The latest WACC that I came up with is around 5.05% and ROIC is 10.8%. So management is still generating decent returns for the company. However, their ROIC has declined by 50% from 21.6% in 2013 to 10.8% in 2018. This is due to falling EBIT as mentioned above. Again, if you want to find out more about ROIC and WACC, you can read it up from the previous post.
Interest Coverage Ratio
The interest coverage ratio is calculated by taken EBIT divided by interest expense. It is a measure of short-term liquidity and it’s used to determine the ability or strength of the company to pay its debt obligations.
Dairy Farm used to have an interest coverage ratio of 75 times! That’s really insane. But you can see what happened over the years. I would not dwell too much on this as interest coverage ratio is simply a function of EBIT over interest expenses. If EBIT falls, interest coverage would definitely fall unless they pay off their debts to reduce the denominator.
Have we killed the company?
If you are still around, let’s try and explore the potential upsides of Dairy Farm.
The first and foremost thing to understand about Dairy Farm is that they are undergoing a restructuring process. The new CEO, Ian McLeod, has taken over Dairy Farm on 18 Sep 2017 in an attempt to save the company. McLeod has 30 over years of retail experience and he is previously the CEO of Southeastern Grocers, the 5th largest supermarket chain in the US. He also took on a managing director role in Coles, one of the largest supermarket brands in Australia, where he oversaw significant market improvement which outperformed the market. He has a strong record of driving profitable growth, but he warns shareholders that there are no “quick fixes” and the entire restructuring process takes 5 years.
Here’s look at the 5-year plan for Dairy Farm.
You can see that the first point right off is building a strong leadership team. There is a 80% change in top leadership positions and they have really done a huge overhaul on the entire management team. The CEO of North Asia & Group convenience, CEO of Southeast Asia, CEO of North Asia Health & Beauty, Chief Digital Officer, Group Human Resource Director, Group Supply Chain Director, Group Property Director are ALL appointed in 2018.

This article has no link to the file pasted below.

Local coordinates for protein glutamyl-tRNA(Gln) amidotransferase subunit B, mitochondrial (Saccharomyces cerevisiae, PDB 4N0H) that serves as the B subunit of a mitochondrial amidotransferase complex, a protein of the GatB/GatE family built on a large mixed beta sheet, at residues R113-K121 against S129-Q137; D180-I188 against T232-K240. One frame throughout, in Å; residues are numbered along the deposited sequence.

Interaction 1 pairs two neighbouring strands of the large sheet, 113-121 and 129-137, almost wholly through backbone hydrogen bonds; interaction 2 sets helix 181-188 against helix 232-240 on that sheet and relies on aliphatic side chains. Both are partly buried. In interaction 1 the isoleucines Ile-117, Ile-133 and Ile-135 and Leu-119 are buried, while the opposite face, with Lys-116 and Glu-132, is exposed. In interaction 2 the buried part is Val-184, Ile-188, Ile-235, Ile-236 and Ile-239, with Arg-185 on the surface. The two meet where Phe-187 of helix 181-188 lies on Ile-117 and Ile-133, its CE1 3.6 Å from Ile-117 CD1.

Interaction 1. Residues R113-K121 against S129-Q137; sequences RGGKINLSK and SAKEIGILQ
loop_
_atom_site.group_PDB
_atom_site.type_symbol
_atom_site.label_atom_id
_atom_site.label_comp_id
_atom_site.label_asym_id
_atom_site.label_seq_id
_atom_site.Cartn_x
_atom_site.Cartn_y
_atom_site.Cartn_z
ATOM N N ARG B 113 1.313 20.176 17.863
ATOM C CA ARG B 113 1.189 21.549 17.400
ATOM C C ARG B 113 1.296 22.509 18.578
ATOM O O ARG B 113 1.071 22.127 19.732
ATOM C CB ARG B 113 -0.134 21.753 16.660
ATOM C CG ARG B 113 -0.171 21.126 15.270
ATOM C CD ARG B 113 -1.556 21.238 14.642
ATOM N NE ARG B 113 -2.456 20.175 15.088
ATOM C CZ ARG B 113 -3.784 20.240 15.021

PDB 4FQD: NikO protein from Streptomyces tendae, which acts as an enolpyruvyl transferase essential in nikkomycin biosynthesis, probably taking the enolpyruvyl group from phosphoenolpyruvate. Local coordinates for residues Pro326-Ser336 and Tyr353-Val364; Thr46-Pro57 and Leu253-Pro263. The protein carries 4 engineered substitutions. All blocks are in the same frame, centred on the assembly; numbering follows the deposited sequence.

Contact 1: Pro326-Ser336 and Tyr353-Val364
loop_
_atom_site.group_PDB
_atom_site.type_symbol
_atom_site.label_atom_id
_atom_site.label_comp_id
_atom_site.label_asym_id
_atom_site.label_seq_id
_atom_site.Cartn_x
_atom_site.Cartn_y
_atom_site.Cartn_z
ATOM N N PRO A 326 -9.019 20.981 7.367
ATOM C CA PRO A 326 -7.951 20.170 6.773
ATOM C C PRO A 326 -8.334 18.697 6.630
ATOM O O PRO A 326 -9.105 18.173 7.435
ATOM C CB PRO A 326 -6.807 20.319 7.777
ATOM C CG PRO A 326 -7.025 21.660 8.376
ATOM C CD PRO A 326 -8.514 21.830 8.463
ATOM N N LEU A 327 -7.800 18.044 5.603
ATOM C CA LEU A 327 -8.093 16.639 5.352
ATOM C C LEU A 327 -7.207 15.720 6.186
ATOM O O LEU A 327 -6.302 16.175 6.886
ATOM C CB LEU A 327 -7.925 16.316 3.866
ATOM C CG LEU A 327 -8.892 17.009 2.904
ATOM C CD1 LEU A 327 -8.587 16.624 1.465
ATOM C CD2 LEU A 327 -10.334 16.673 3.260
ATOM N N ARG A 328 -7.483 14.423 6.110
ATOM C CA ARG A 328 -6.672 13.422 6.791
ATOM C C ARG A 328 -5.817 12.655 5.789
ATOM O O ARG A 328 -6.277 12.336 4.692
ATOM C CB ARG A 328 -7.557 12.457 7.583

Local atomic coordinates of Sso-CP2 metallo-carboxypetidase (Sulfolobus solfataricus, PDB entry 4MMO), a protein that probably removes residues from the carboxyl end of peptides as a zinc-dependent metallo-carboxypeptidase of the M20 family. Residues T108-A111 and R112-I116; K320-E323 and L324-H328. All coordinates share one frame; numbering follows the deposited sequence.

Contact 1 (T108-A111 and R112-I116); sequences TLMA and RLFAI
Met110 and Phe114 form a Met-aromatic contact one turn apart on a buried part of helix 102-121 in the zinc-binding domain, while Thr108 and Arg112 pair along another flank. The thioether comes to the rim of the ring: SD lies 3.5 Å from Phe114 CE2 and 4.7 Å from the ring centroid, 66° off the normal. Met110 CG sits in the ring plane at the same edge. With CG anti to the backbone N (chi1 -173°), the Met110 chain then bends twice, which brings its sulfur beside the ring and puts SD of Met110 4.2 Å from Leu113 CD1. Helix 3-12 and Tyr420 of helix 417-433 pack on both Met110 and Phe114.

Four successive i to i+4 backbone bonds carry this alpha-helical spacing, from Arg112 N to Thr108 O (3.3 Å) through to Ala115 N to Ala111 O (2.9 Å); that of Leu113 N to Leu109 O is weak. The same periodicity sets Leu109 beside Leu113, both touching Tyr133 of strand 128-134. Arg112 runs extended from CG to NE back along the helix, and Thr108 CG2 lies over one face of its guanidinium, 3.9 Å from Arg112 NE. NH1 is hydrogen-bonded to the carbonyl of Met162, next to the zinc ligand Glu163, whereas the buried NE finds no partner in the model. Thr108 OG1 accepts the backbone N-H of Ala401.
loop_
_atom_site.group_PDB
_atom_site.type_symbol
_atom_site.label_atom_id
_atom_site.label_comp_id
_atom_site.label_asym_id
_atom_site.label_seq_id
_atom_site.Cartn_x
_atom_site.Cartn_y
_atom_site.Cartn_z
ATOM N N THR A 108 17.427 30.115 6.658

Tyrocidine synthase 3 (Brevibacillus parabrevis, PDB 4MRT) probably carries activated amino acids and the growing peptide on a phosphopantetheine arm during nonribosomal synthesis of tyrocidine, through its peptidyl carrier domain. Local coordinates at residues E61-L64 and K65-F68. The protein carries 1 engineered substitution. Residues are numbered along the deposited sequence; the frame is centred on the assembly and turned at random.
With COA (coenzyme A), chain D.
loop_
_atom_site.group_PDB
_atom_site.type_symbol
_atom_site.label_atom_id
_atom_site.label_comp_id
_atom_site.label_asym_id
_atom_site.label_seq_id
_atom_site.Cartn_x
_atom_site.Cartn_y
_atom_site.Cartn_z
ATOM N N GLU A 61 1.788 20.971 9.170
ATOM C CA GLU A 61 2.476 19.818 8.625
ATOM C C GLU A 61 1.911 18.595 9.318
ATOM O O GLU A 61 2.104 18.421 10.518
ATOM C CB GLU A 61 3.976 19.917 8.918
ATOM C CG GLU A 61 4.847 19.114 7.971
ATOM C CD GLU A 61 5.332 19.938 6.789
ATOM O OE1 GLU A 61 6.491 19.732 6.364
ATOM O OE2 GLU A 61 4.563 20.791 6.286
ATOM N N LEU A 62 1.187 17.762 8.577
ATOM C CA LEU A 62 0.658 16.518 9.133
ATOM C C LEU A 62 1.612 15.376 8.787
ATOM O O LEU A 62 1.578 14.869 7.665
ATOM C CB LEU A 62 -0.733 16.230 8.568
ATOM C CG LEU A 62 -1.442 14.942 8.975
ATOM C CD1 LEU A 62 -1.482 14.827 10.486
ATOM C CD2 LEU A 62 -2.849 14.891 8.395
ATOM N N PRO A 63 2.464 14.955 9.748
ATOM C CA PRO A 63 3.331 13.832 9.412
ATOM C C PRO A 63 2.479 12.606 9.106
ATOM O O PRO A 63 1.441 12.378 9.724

They have raised the bar in capabilities and previous executives are all replaced with new hire talents. These group of new hires are highly qualified and they have a collective experience of around 200 years in the retail and consumer sector! Each of these CEOs and key management executives is reviewing operational inefficiencies from A-Z and this company is basically re-booting its system.
For example, the Chief Supply Chain officer who has 30 years of experience in the FMCG sector is now looking into making supply chains more efficient. It is trying to adopt a more centralized approach in doing things so as to gain tighter control and operational consistency over the individual business segments. There is a lot of strategic reviews going on as the entire management is re-looking at its value proposition of different brands. For example, they have decided to shut down its hypermarket business entirely and move towards new pilot stores. Significant investments in digital technology such as integrating SAP across other businesses are also taking place over a multi-year plan.
Strategic Priorities and Improvement Programmes